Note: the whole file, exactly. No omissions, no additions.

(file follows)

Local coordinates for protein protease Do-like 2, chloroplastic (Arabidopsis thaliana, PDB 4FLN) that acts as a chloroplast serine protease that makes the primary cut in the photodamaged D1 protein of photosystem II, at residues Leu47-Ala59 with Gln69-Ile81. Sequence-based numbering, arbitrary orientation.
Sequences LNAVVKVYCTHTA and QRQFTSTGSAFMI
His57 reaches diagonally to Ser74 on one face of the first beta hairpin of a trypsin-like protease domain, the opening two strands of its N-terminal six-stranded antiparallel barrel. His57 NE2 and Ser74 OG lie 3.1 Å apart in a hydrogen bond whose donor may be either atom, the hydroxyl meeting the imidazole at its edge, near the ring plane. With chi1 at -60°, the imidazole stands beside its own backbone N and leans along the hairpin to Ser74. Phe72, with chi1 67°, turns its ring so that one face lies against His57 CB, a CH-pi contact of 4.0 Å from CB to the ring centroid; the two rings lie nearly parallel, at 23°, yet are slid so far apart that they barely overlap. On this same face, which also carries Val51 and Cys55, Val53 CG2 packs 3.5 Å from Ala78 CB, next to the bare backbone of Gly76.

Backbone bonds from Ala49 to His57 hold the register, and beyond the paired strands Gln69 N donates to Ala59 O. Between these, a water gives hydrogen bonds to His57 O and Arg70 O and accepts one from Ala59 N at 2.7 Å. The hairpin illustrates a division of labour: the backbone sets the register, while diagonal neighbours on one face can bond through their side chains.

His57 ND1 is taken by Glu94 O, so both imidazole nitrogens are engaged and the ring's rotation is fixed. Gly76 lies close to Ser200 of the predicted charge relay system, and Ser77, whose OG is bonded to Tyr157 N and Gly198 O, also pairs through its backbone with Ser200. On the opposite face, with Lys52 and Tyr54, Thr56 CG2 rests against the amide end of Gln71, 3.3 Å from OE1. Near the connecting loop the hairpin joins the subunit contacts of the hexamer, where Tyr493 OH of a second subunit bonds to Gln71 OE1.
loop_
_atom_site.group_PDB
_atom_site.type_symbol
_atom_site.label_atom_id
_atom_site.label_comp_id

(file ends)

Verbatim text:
Local coordinates for protein protease Do-like 2, chloroplastic (Arabidopsis thaliana, PDB 4FLN) that acts as a chloroplast serine protease that makes the primary cut in the photodamaged D1 protein of photosystem II, at residues Leu47-Ala59 with Gln69-Ile81. Sequence-based numbering, arbitrary orientation.
Sequences LNAVVKVYCTHTA and QRQFTSTGSAFMI
His57 reaches diagonally to Ser74 on one face of the first beta hairpin of a trypsin-like protease domain, the opening two strands of its N-terminal six-stranded antiparallel barrel. His57 NE2 and Ser74 OG lie 3.1 Å apart in a hydrogen bond whose donor may be either atom, the hydroxyl meeting the imidazole at its edge, near the ring plane. With chi1 at -60°, the imidazole stands beside its own backbone N and leans along the hairpin to Ser74. Phe72, with chi1 67°, turns its ring so that one face lies against His57 CB, a CH-pi contact of 4.0 Å from CB to the ring centroid; the two rings lie nearly parallel, at 23°, yet are slid so far apart that they barely overlap. On this same face, which also carries Val51 and Cys55, Val53 CG2 packs 3.5 Å from Ala78 CB, next to the bare backbone of Gly76.

Backbone bonds from Ala49 to His57 hold the register, and beyond the paired strands Gln69 N donates to Ala59 O. Between these, a water gives hydrogen bonds to His57 O and Arg70 O and accepts one from Ala59 N at 2.7 Å. The hairpin illustrates a division of labour: the backbone sets the register, while diagonal neighbours on one face can bond through their side chains.

His57 ND1 is taken by Glu94 O, so both imidazole nitrogens are engaged and the ring's rotation is fixed. Gly76 lies close to Ser200 of the predicted charge relay system, and Ser77, whose OG is bonded to Tyr157 N and Gly198 O, also pairs through its backbone with Ser200. On the opposite face, with Lys52 and Tyr54, Thr56 CG2 rests against the amide end of Gln71, 3.3 Å from OE1. Near the connecting loop the hairpin joins the subunit contacts of the hexamer, where Tyr493 OH of a second subunit bonds to Gln71 OE1.
loop_
_atom_site.group_PDB
_atom_site.type_symbol
_atom_site.label_atom_id
_atom_site.label_comp_id